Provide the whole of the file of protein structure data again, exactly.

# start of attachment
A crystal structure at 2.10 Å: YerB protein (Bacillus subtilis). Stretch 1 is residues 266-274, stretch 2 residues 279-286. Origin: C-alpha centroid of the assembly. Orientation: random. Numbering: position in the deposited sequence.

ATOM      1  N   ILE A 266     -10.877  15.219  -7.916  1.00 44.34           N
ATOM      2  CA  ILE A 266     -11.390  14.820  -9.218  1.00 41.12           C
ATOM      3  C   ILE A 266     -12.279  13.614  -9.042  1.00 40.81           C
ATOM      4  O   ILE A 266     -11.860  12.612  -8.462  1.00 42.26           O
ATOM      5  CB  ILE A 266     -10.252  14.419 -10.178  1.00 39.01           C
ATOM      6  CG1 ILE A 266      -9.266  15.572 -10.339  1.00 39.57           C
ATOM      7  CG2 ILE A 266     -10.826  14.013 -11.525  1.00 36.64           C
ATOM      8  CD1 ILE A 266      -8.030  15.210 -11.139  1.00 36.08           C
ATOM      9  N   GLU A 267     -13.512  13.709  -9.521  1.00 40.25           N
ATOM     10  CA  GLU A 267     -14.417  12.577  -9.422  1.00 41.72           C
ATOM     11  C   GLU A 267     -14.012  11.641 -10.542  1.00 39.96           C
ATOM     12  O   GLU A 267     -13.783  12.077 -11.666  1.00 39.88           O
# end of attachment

A crystal structure at 2.10 Å: YerB protein (Bacillus subtilis). Stretch 1 is residues 266-274, stretch 2 residues 279-286. Origin: C-alpha centroid of the assembly. Orientation: random. Numbering: position in the deposited sequence.

ATOM      1  N   ILE A 266     -10.877  15.219  -7.916  1.00 44.34           N
ATOM      2  CA  ILE A 266     -11.390  14.820  -9.218  1.00 41.12           C
ATOM      3  C   ILE A 266     -12.279  13.614  -9.042  1.00 40.81           C
ATOM      4  O   ILE A 266     -11.860  12.612  -8.462  1.00 42.26           O
ATOM      5  CB  ILE A 266     -10.252  14.419 -10.178  1.00 39.01           C
ATOM      6  CG1 ILE A 266      -9.266  15.572 -10.339  1.00 39.57           C
ATOM      7  CG2 ILE A 266     -10.826  14.013 -11.525  1.00 36.64           C
ATOM      8  CD1 ILE A 266      -8.030  15.210 -11.139  1.00 36.08           C
ATOM      9  N   GLU A 267     -13.512  13.709  -9.521  1.00 40.25           N
ATOM     10  CA  GLU A 267     -14.417  12.577  -9.422  1.00 41.72           C
ATOM     11  C   GLU A 267     -14.012  11.641 -10.542  1.00 39.96           C
ATOM     12  O   GLU A 267     -13.783  12.077 -11.666  1.00 39.88           O